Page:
The thrill of setting sail not knowing what island is coming across the horizon, seeing the moods of the tide wrap around your boat in a beautifully crafted cel-shaded universe. The promise of adventure has always been ripe for the taking in any Zelda game and The Legend of Zelda: The Wind Waker is no exception. However one of the reasons that make this particular entry so compelling is the grandeur of The Great Sea, where the majesty of each new location is presented to the player through the very game play they are partaking. For there is no need to impose any spectacle on us in this game because it is embedded into the very heart of the game play; spectacle and experience are one and the same. Like a painting hanging up in a museum, we are invited to interpret the piece for ourselves rather than us being forced into an interpretation by a flurry of spectacles that deter us from our own point of view.
When we look at the media industries today we see a tendency to be lulled into a state of mindless consumption created by spectacle that can distract us from the fundamental meaning behind any piece of art. If we consider artists in the charts like Miley Cyrus, her attitude is enough to distract us from the fact that her vocal performances are atrocious. Many other singers use the spectacle of backing vocals which often cover up the fact that the singer themselves is no longer singing. Furthermore an artist like Beyoncé, who is such an empowering figure, blasts us with sexual imagery in her music videos and recent performances resulting in a state where “the audience is hit by sexual imagery with such frequency and speed that they prevent any interpretation of the song’s actual meaning” (“My Vendetta Against Women” http://www.readwave.com/my-vendetta-against-women_s35671). We see this in Hollywood blockbusters also; the Transformers series is so steeped in American propaganda, yet its painfully contrived set-up is forgotten in the midst of the dazzling action in the forefront. There is so much spectacle fuelling these experiences that we don’t have the opportunity to consider the meaning within the content.
Of course we see this need for spectacle within the video games we play on a regular basis.
Charlie Brooker’s How Video Games Changed the World points out the alarming use of gun licensing in the Call of Duty series and of course juxtaposed against the infamous airport mission doesn’t make a dangerous mix of reality and fiction at all; the opportunity to shoot loads of people regardless of their innocence is apparently an exciting spectacle. Sonic the Hedgehog often runs through insane loops giving that fantastic sensation of speed albeit there’s little or no player interaction during these sections at all. Even something as critically acclaimed as The Last of Us drives us through a beautiful narrative so powerful we can overlook the fact that the game play itself isn’t all that compelling (I loved the game but even I thought the middle section dragged on). Ultimately we’ve all been strung along by the spectacle of a villain only to find their boss fight was a cake walk and all that dazzling power they displayed through things like cut scenes was just for show. And of course we all realise the sensational QTE should never have existed to begin with. However the imagery and spectacle that such tactics present keep us playing despite the fact that the game play itself is lacking and can often lead to a state of playing without taking in the experience along the way.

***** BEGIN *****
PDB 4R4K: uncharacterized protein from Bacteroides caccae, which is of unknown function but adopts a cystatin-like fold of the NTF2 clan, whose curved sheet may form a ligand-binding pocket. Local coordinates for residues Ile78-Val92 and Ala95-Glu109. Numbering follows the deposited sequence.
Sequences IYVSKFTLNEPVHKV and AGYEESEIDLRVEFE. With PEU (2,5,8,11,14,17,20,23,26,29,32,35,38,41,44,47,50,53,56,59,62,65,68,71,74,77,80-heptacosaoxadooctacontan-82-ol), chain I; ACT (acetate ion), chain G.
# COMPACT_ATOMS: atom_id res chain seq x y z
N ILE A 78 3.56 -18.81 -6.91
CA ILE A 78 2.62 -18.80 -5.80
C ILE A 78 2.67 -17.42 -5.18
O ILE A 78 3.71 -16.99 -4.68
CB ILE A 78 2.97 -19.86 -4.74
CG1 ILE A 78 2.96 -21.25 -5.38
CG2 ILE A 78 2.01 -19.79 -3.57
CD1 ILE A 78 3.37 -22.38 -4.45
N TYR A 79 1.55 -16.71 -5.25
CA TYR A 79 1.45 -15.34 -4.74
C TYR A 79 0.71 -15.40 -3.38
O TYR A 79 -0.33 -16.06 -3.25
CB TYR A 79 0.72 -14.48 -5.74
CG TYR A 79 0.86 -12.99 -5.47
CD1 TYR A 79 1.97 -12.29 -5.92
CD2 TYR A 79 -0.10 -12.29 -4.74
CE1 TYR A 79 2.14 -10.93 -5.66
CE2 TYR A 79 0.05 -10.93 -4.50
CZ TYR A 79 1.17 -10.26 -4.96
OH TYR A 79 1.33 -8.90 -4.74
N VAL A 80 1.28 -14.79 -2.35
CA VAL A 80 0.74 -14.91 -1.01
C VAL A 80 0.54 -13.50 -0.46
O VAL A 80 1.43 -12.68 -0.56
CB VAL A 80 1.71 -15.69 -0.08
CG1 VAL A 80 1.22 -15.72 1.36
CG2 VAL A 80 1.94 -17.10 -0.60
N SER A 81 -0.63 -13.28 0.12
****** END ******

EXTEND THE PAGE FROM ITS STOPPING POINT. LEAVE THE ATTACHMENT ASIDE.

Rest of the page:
Thus we return to The Wind Waker and even after almost 12 years since the original release the HD re-release proves we can still appreciate its merits today. Landscapes melt into view along the horizon, creating an experience that can be internalised because we discover it at our own pace. The tools you receive through the journey have a variety of functions to discover on both the field and in battle and being able to assign a tool to your own buttons really allow you to feel your own personal preferences in the make-up of your character without the spectacle of designing their look. The Pictograph also is a great feature, allowing not only sharing with players across the world but inviting us to soak up the universe in seeing it through the camera lens. One thing I appreciated greatly was that Ganondorf’s power was never displayed through the cut scenes but was withheld until you faced him in game play and thus the fight against him became so much more exhilarating; he could end up doing anything! All in all the adventure plays out in a way that allows the player to process each step rather than propelling them forward by spectacle in an attempt to keep the game play from going stale.
Ultimately this need to create spectacle isn’t necessarily a bad thing; sometimes this gives you exactly the outlet you’re looking for when playing a game or watching a film. However sometimes it is also important to be given the opportunity to process the experience along the way because at the end of the day an experience processed is one that will remain with you longer than a stream of visual ecstasy. Sure The Wind Waker wasn’t always the most compelling adventure throughout the time I was playing, but now that I’ve finished the majesty of sailing those seas is something I will remember fondly for a long time coming. While video games today are much more fast-paced and often filled with guns and other gadgets, it’s a comfort to know that something like The Legend of Zelda is still around to engage us in an adventure and not simply make us witness to one. Besides if one were to step away from the mainstream gaming scene there are plenty more treats like this to experience, they just need to be sought after. At the end of the day a little less spectacle can go a long way.